Talk

Advanced search

About partners on the ward after childbirth?

(1001 Posts)
hullabaloo234 Sun 27-Nov-16 10:46:14

Booked in for ELCS for breech baby.

Just going through this week's post and find a letter from the hospital about what to do/not do prior to the op, what time to arrive etc.

At the back is a letter for my "support person", with a list of do's and don'ts for their stay on the ward with me after my section.

Sorry, WTF?! I love DP dearly but not a chance do I want him or more importantly a load of other blokes on the ward.

I was already going to discharge myself the following morning but was realistic about staying a bit longer if needed- bollocks to that I am definitely leaving as soon as my catheter is out and I can walk again!

Am I the only person who thinks this is really bloody unreasonable?!

Gobbolinothewitchscat Sun 27-Nov-16 10:57:28

Are they allowed to stay the night?

If not, it's just information regarding what to do during their extended visits during the day. That's seems reasonable to me (I've had 3 DCs in the last 3 years). I've never had a section but I suspect you will appreciate your DP being there I help you with the baby - e.g. Pass you things

expatinscotland Sun 27-Nov-16 10:57:48

I'd consider changing hospitals. Yes, I really would.

NerrSnerr Sun 27-Nov-16 10:57:53

Our ward didn't allow partners to sleep over and I'm glad. I was in a 6 bed bay with only curtains for privacy and little room. It was already noisy with the babies but to have an extra 6 adults snoring, chatting etc it would have been a madhouse.

They also liked me to sleep with one side of the curtains open as I'd had a huge PPH so wanted to keep an eye on me. I'd have hated having a random bloke watching me while I tried to sleep. (It was bad enough the other mums but they had to be there!!)

BeingATinselTwatItsABingThing Sun 27-Nov-16 10:58:21

I had to stay in after DD was born and was told DP had to go home. I got really stressed about it. The nurses kind of left me abandoned with a baby who struggled to latch and I didn't know how to cope. I could barely move after giving birth and was really struggling. I ended up ringing my DM and asking her to come in. She then rang the ward to tell them she was coming and they told her not to because I didn't need her. She came anyway because she knew I did.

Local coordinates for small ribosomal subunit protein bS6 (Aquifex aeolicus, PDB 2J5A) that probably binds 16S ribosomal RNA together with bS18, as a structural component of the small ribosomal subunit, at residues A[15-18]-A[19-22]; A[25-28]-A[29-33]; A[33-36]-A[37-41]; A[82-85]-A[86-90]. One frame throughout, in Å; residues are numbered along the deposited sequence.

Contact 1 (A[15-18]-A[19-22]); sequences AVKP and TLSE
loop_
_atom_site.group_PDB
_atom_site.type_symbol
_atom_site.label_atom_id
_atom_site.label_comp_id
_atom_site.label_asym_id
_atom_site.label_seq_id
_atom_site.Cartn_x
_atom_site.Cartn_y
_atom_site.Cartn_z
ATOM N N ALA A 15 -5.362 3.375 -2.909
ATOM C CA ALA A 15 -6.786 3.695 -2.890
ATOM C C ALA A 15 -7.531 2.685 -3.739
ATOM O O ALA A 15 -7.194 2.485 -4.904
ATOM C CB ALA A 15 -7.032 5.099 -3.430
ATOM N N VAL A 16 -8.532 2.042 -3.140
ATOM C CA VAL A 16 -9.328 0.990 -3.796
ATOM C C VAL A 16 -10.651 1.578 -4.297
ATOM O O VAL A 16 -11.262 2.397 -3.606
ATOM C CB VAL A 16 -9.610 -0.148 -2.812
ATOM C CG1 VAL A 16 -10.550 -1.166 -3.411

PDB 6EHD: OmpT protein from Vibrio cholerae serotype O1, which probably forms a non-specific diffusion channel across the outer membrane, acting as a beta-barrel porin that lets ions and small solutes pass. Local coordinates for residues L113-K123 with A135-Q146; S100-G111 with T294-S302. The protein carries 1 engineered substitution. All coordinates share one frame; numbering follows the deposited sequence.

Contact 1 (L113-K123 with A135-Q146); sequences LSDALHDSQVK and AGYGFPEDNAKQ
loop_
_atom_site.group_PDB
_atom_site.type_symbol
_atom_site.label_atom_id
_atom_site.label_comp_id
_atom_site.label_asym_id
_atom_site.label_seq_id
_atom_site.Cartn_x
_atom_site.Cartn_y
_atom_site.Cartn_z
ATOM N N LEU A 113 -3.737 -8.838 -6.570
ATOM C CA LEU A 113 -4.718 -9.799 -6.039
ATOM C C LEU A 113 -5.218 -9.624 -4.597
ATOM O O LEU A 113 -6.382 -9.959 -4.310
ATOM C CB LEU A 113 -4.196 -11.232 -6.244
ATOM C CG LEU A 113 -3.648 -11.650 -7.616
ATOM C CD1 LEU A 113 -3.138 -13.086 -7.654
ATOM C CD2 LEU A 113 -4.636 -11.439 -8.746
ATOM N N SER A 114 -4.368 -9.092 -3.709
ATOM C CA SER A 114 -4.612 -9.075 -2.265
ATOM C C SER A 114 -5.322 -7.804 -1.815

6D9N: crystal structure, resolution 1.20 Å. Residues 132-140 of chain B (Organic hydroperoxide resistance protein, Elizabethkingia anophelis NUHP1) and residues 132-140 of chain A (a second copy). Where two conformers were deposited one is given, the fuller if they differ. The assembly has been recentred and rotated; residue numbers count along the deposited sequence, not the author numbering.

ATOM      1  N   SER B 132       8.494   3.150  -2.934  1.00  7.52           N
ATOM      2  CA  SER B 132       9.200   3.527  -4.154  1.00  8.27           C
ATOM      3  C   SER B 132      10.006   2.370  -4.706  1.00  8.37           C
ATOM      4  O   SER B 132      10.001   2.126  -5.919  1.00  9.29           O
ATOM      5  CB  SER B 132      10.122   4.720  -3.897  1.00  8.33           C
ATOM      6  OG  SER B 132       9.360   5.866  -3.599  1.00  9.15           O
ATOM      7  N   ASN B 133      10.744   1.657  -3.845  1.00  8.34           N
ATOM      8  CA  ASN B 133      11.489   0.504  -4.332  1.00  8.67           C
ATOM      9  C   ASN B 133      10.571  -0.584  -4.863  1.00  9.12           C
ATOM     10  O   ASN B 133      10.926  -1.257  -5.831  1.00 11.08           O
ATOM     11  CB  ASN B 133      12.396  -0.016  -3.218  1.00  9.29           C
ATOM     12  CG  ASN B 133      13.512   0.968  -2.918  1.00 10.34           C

I think you are BU. If you don't want your DP there, fine but I desperately wanted mine there. I felt so alone.

MrEBear Sun 27-Nov-16 10:59:22

I think it is horrible that ladies who have given birth are expected to be ok with other peoples partners being on the ward 24 hrs per day.

Not everyone's partner will be able to stay. Those with other children, some people can't afford to drop 2 weeks wages and take paternity pay.

Nowhere else in a hospital does it happen and I am glad that it doesn't happen in my area.

hullabaloo234 Sun 27-Nov-16 10:59:33

visiting I have no problem with, staying overnight I do! I don't see why they need to be there?!

I'd much rather DP be at home looking after our other children then sleeping in a chair by my bed because they're aren't enough staff to help me if I need it.

As for going home the next day, I absolutely can discharge myself, our hospital has a 24 hour discharge policy for ELCS anyway but if it didn't, it it's my choice to go if I feel well enough!

whoopsiedaisy123 Sun 27-Nov-16 11:00:08

The reason I asked if you'd had a section before was because my first child I delivered naturally, my second like you I had to have an ELCS and it was SO much harder than I thought it was going to be. I really felt like I'd had major surgery and all my muscles had been removed. I was like you beforehand and was adamant I was going home the next day because I hate hospitals, but I found the recovery much harder and more painful than I anticipated.